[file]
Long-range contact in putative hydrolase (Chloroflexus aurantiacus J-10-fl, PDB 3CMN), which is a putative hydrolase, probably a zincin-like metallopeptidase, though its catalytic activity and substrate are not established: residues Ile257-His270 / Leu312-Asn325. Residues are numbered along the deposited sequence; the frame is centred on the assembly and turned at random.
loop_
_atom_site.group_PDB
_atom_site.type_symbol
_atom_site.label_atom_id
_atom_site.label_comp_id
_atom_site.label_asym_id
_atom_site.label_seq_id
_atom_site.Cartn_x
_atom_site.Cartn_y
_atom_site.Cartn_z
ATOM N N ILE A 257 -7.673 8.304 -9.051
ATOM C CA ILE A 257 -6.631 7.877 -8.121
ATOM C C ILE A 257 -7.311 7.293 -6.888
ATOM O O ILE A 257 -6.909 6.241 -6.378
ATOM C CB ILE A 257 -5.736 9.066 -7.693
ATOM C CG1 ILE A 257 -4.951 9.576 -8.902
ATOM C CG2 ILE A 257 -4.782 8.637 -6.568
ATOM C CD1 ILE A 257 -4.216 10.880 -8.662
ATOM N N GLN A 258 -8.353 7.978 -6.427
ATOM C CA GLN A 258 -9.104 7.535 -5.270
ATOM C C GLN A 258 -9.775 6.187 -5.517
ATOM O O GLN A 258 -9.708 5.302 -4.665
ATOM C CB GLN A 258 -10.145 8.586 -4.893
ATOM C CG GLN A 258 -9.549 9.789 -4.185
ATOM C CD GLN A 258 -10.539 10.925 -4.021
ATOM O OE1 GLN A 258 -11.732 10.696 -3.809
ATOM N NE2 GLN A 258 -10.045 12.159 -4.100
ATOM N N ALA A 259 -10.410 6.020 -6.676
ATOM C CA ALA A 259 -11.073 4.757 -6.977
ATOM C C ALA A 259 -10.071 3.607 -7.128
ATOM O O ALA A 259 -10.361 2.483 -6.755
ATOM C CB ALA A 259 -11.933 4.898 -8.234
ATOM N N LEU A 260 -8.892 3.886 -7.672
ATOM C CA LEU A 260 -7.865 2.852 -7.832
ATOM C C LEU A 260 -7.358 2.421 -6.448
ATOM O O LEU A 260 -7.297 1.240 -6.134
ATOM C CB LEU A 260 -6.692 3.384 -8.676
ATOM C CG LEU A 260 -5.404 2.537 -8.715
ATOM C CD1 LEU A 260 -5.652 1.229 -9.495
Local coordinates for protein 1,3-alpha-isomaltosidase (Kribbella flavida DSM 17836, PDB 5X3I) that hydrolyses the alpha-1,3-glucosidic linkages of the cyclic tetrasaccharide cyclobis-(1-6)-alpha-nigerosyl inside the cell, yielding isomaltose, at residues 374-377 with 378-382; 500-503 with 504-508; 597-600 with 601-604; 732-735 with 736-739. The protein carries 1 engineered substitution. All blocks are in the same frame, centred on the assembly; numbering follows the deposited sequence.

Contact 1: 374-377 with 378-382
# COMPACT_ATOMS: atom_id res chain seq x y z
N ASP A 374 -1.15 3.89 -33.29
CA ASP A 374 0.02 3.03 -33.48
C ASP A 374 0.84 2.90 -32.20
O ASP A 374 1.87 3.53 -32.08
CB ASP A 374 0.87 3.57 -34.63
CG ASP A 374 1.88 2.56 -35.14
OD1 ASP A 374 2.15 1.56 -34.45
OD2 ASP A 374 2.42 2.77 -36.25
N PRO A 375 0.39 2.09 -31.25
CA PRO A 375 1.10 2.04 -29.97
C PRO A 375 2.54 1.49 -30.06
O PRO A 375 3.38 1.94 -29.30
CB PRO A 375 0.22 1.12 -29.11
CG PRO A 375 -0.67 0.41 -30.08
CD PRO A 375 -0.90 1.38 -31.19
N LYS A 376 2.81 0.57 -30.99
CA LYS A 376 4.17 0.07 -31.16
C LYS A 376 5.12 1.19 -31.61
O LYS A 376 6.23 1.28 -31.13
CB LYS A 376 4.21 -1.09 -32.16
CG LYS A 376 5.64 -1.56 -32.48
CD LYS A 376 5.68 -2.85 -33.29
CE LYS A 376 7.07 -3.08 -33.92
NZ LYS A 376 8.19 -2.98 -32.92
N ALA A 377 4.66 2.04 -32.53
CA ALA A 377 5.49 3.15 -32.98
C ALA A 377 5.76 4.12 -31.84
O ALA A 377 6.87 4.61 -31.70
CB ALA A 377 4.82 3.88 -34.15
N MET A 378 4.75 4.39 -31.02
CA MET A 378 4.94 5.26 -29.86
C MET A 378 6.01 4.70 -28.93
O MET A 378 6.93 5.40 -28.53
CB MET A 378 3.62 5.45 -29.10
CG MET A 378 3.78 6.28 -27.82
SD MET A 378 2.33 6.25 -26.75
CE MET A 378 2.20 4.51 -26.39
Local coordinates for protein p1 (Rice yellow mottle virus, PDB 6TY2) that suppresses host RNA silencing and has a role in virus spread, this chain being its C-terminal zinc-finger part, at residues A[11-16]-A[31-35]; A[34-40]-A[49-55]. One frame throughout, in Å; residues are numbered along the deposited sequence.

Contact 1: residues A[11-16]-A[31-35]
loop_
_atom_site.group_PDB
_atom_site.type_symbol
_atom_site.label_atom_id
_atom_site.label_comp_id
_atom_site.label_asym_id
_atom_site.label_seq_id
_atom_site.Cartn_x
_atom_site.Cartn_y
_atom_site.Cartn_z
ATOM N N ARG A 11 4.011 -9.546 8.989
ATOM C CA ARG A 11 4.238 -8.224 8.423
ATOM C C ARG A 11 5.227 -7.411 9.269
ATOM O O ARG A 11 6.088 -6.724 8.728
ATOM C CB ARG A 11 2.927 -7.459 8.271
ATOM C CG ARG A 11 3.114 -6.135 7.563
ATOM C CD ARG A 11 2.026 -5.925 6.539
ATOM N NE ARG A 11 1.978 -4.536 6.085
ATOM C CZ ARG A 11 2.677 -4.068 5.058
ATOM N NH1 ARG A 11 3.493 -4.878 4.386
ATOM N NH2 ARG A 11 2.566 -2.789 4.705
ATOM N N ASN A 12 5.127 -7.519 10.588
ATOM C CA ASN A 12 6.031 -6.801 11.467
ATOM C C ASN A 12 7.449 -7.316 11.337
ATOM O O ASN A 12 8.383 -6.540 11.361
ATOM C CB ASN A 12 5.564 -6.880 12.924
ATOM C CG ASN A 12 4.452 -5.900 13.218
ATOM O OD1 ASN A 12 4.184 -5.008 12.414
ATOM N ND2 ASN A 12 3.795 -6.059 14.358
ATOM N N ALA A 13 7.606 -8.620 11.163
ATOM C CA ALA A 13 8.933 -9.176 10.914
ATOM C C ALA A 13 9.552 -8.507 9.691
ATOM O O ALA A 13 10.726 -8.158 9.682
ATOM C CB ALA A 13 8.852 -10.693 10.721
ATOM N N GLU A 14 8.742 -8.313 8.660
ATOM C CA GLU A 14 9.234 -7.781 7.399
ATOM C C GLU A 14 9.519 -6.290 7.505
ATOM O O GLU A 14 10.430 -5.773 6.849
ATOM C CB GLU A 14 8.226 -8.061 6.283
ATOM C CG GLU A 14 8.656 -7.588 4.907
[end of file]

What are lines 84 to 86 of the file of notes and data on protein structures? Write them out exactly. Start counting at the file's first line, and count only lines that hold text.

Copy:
_atom_site.group_PDB
_atom_site.type_symbol
_atom_site.label_atom_id